12 Tales of Empowerment to Celebrate International Day of the Girl
By Isabel Gonzalez Whitaker
"There is no action that is too small that can't grow into something bigger."
For Girl Rising CEO Christina Lowery, that was just one of many lessons she walked away with after reviewing 882 creative submissions from 110 countries that were entered into the Girl Rising Creative Challenge, powered by HP. The competition, which debuted in April and culminates on International Day of the Girl, asked entrants to submit story-driven works, including poetry, videos, illustrations, and essays that celebrated individuals or groups making their communities more gender equitable.
"To highlight through storytelling the myriad ways that people are making a difference in girls’ lives is wonderful," says Lowery, who has led the non-profit organization Girl Rising since 2009 in their mission to empower girls around the world. "These stories are the seeds of social movements."
In 2015, HP helped distribute the Girl Rising film in India and translated it into Hindi. The partnership has proven fruitful, as the two organizations work globally to highlight stories that wouldn't otherwise be known. “We are working to show that people all over the world are fighting the good fight for gender equality writ large, but specifically also to advance the rights of girls," Lowery says.
For the 12 winners of this year's challenge, the visibility means recognition for work that sometimes goes unnoticed. One of the competition's eight judges, Kat Gordon, founder of 3% Movement which aims to get more women in the highest tiers of the advertising industry, was moved by the entrants’ work. "It contributes to and improves the world, but is done oftentimes with little guidance, budget or glory," she notes. "This challenge gives [the winners] the spotlight they deserves because they've often are doing it without applause."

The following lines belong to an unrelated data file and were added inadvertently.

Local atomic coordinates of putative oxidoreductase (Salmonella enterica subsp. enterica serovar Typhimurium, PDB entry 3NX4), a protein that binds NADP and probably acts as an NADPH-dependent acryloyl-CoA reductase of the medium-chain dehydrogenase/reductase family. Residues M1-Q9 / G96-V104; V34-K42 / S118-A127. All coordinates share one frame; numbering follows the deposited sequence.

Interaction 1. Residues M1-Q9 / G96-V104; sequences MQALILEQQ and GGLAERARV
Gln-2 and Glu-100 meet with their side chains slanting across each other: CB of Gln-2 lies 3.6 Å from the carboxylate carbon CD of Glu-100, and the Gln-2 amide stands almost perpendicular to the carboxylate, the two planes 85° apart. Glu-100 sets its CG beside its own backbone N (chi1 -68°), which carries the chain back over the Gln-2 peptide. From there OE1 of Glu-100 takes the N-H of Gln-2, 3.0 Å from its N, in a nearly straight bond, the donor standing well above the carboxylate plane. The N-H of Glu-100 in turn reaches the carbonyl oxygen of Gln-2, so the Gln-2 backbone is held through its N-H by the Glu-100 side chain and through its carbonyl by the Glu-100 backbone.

This amplification is valuable for winner and girl's advocate Olaoluwa Abagun, whose Lagos-based initiative Safe Kicks has taught tae kwon do to 270 adolescent girls since 2016 as a way to protect themselves against sexual violence, a problem Abagun says is rampant in Nigeria regardless of class or ethnicity. For Abagun, who showcased one of the classes, being a winner of the Girl Rising Creative Challenge "means we can stay motivated even when times are rough and progress isn't coming quickly enough."
Along with martial arts classes, the girls in Safe Kicks are taught about sexual violence so that they can identify predatory behavior and articulate their rights. This year the students drafted a community action plan that was distributed to 1,500 community leaders and resulted in improved lighting in a Lagos neighborhood. Abagun, who fought off a predator when she was 10, hopes to bring the sexual violence education and defense classes to 5,000 girls across Lagos yearly. "When I was attacked, I was scared as any young girl would be," says Abagun. "If I had known martial arts, I would have been less scared and more empowered. That's what we are giving these girls."
Empowerment is also the root of TaKiyah Wallace's winning social impact effort as interpreted through the lens of representation — literally. A hobbyist turned professional photographer, Wallace in 2012 founded the Dallas-based Brown Girls Do Ballet, which started as a collection of her portraits of girls of color doing ballet. "At the time my young daughter wanted to take ballet classes and as I was looking online at schools, I saw no photos of girls of color," the mom of two recalls. "It became my personal project to seek out dancers of color to photograph."
What started as a passion project turned into a full-fledged non-profit providing grants to young girls of color to study ballet, mentorship programs and even relief backpacks that are sent to dancers impacted by natural disasters. Yet the photos of girls of color doing classical ballet, which Wallace still takes, are the heartbeat of the mission. "You can read research studies and blog posts about representation, but there is nothing like a true visual picture as a way of communicating across language and class," she says. "Ultimately you can't be it if you can't see it."